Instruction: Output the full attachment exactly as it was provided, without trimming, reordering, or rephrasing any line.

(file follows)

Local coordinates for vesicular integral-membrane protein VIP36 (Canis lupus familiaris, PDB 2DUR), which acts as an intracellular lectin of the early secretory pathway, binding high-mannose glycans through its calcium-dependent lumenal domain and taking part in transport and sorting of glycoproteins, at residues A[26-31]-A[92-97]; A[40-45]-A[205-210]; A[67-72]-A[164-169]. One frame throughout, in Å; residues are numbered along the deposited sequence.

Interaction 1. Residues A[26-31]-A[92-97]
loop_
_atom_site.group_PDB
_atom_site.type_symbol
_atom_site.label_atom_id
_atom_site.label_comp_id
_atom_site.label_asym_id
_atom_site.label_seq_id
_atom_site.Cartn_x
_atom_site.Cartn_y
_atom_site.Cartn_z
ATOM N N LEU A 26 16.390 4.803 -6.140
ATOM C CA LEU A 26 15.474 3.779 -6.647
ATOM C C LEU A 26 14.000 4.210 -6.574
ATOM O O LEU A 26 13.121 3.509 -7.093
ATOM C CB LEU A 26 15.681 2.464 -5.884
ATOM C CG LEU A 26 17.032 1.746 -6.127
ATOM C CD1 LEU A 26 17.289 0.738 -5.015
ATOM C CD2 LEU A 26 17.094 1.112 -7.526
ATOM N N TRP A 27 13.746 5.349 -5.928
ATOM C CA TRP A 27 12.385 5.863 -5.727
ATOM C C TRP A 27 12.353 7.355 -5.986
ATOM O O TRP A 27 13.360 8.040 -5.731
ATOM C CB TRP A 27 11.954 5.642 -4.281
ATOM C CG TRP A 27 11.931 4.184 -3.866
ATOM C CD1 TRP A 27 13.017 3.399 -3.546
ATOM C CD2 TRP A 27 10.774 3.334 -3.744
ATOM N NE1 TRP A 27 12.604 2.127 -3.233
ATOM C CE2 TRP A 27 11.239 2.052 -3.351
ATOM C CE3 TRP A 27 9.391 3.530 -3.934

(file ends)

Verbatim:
Local coordinates for vesicular integral-membrane protein VIP36 (Canis lupus familiaris, PDB 2DUR), which acts as an intracellular lectin of the early secretory pathway, binding high-mannose glycans through its calcium-dependent lumenal domain and taking part in transport and sorting of glycoproteins, at residues A[26-31]-A[92-97]; A[40-45]-A[205-210]; A[67-72]-A[164-169]. One frame throughout, in Å; residues are numbered along the deposited sequence.

Interaction 1. Residues A[26-31]-A[92-97]
loop_
_atom_site.group_PDB
_atom_site.type_symbol
_atom_site.label_atom_id
_atom_site.label_comp_id
_atom_site.label_asym_id
_atom_site.label_seq_id
_atom_site.Cartn_x
_atom_site.Cartn_y
_atom_site.Cartn_z
ATOM N N LEU A 26 16.390 4.803 -6.140
ATOM C CA LEU A 26 15.474 3.779 -6.647
ATOM C C LEU A 26 14.000 4.210 -6.574
ATOM O O LEU A 26 13.121 3.509 -7.093
ATOM C CB LEU A 26 15.681 2.464 -5.884
ATOM C CG LEU A 26 17.032 1.746 -6.127
ATOM C CD1 LEU A 26 17.289 0.738 -5.015
ATOM C CD2 LEU A 26 17.094 1.112 -7.526
ATOM N N TRP A 27 13.746 5.349 -5.928
ATOM C CA TRP A 27 12.385 5.863 -5.727
ATOM C C TRP A 27 12.353 7.355 -5.986
ATOM O O TRP A 27 13.360 8.040 -5.731
ATOM C CB TRP A 27 11.954 5.642 -4.281
ATOM C CG TRP A 27 11.931 4.184 -3.866
ATOM C CD1 TRP A 27 13.017 3.399 -3.546
ATOM C CD2 TRP A 27 10.774 3.334 -3.744
ATOM N NE1 TRP A 27 12.604 2.127 -3.233
ATOM C CE2 TRP A 27 11.239 2.052 -3.351
ATOM C CE3 TRP A 27 9.391 3.530 -3.934